Episode 270 S7-32
Long Distance Hiking
Hope on the Horizon Ch 32
When packing for a long-distance hike, you need to remember that it is a no-frills endeavor. The type of geography you are traveling over, and the weather you encounter will be a significant depictor of the kind of gear you carry.
Long-distance hikers and prepared individuals agree on the equipment that you should have in your pack. The pack itself should be a sturdy bag with a rain cover to protect your gear when the weather turns foul. You should also include a lightweight backpacking tent. You should also have a light and warm sleeping bag with a liner. It would be best if you kept yourself off the ground with a hammock, sleeping pad, or air mattress. It is a good idea to carry a camping stove that packs down small with a container that is fire safe. It is also essential to have a reliable method of starting a fire.
It would help if you also were carrying a plate and cup. A quality knife is always essential. You will need to find your way in the dark, so a headlamp is a necessity. Staying hydrated is a matter of life and death. You will need something to carry water in and filter water. The last piece of gear that you should carry is a walking stick or trekking poles.
When it comes to clothes, you will want to carry two shirts that will dry quickly and keep the sun off your skin. Having an extra pair of pants is a good idea. These pants should have plenty of pockets to carry gear on your person. A warm jacket is a must. Plus, you will need a rain jacket or poncho. A sweater made of natural material will ensure you stay warm and dry. It would be best if you also carried waterproof pants to cover your pants in case of rain. Make sure you also have another layer of base clothing. For socks and underwear, use the rule of three so you can wear, wash and have a backup. It would help if you had a reliable pair of boots. Additionally, a pair of easy to pack camp shoes to let your feet dry out. Two sets of warm hats and gloves also come in handy.
Other necessities include a map and a compass. Your map should be in a case to protect it from the elements. A charger that you can carry allows your electrical devices to charge on the go. Waterproof pouches or bags will enable you to keep items dry. A shovel is also essential for your hike to bury your waste, but it can also be a multi-use tool.
Hygiene is essential when you are on a long hike or bugging out in a disaster. It would help if you had soap, a comb, a toothbrush with paste, and insect repellent at a bare minimum. Consider carrying a hygiene kit. Other hygiene considerations include face wipes, sun lotion, tiger balm, nail clippers, and a tick remover.
A first aid kit is essential! Anti-diarrhea, anti-nausea, and aspirin are necessities in this kit and bandages, gauze, and antiseptics.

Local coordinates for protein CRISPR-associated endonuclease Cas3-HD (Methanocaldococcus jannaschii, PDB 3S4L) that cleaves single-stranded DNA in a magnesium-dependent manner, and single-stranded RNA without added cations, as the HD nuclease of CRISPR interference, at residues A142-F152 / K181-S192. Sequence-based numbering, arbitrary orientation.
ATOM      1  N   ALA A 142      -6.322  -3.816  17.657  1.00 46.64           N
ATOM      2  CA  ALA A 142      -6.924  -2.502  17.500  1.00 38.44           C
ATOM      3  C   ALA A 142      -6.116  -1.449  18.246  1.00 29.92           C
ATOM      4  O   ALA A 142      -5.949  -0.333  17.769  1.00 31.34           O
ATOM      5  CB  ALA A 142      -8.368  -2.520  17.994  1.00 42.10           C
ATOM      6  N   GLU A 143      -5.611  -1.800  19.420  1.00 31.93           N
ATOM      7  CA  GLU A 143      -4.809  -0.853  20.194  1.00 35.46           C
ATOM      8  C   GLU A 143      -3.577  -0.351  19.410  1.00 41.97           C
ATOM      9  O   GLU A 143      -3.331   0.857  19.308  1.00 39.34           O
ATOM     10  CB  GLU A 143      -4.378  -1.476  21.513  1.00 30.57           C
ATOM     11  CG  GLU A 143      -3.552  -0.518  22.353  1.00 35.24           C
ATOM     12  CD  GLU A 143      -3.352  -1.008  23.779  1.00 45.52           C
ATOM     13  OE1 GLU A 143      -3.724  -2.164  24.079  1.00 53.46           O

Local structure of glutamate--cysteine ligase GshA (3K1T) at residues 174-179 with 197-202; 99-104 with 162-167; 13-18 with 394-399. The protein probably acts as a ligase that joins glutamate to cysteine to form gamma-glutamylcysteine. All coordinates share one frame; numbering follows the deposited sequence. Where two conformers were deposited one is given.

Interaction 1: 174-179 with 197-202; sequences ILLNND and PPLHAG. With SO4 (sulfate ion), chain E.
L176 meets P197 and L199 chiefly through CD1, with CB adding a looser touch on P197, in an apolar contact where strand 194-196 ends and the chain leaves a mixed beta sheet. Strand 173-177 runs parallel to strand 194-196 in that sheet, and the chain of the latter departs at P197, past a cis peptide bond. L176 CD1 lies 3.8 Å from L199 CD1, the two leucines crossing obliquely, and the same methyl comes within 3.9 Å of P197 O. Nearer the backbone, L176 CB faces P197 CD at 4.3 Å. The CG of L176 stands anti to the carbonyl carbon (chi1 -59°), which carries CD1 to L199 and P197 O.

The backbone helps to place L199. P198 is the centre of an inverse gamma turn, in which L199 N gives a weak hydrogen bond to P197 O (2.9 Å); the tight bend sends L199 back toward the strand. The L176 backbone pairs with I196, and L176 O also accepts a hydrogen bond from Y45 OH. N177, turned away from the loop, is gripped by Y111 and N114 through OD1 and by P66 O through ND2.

You will need to feed yourself on the go. Carry two freeze-dried meals per day, along with ration bars. You could also carry nuts and dried fruit. A flask with alcohol is suitable for medical purposes. A little bit of alcohol can go a long way to ease the aches and pains of the long trek. Also, a small amount of coffee, tea, or sugar can make a hot cup of water a welcome treat.
When you are packing your bag, put the things you will be accessing the most at the top and things you will be continually accessing in the side pouches. Pick multi-purpose tools. Make sure that you use the straps on your bag to carry the weight on your hips.
Your trip will be successful if you possess a handful of essential skills. Kowing how to purify water, with or without a filter, is top on the list. As I mentioned before, hydration is life and death. It would be best if you also had a basic understanding of proper nutrition and wild foraging. Making sure you eat enough of the right foods will keep you moving. You can’t camp in any old spot. Wild animals, brittle tree branches, and floods can all present severe threats to your success.
Knowing how to build a shelter, with or without one in your pack, should be a standard skill set. Hungry animals, including bears, should be a consideration when storing your food for the night. In a bug-out situation or leisurely hike, leave your campsite how you found it. Clean up after yourself and make sure you keep yourself clean. Diseases that come with filth is another major threat to your health. Knowing how to identify serious injuries, illness, and infection will ensure you pay attention to warning signs instead of sluffing them off. That compass and map you have in your pack do no good unless you know how to use them to get to where you want to go. Carry a signal mirror or have a way of getting help just in case you find yourself in a bad situation.
Understanding what it takes to survive a long hike can help you enjoy a wonderful vacation or survive a disaster evacuation scenario.
Featured Quote From Today's Chapter:
"It sure would be nice if we could get a break in this weather."
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